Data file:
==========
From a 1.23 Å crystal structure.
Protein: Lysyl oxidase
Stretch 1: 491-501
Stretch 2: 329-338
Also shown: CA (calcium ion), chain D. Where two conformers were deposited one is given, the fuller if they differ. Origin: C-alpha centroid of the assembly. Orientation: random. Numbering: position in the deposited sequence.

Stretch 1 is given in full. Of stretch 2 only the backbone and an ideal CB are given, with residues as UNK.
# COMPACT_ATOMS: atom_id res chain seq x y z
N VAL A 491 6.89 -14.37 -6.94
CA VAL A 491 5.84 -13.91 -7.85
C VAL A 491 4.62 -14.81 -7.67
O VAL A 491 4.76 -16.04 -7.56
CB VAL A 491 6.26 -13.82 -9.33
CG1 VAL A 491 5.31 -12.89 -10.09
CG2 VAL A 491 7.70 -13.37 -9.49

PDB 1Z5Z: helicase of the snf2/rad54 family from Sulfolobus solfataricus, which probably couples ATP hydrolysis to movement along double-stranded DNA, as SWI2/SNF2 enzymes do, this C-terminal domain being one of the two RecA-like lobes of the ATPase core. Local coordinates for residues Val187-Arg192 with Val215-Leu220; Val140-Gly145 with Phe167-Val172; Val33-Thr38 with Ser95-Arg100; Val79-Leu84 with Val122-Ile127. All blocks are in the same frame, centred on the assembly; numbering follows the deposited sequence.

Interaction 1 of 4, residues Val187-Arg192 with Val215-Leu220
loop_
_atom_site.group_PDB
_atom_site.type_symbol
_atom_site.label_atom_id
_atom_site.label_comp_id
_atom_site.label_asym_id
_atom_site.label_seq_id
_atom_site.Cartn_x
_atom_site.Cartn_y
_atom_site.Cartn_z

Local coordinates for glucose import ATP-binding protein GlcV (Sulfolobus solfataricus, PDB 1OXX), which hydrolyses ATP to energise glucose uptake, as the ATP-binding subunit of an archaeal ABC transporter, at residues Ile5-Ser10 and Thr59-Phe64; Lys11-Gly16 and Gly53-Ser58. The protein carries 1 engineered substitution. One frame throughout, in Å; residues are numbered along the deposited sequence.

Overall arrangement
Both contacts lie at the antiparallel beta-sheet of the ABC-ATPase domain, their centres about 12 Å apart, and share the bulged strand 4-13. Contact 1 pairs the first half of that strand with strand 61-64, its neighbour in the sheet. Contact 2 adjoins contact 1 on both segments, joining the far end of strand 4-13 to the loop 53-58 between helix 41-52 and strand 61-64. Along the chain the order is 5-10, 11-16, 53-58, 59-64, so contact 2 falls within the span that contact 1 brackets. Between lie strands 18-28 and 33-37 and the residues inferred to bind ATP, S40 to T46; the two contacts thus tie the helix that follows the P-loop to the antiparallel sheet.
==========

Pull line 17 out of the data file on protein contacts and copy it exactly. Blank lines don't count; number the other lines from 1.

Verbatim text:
loop_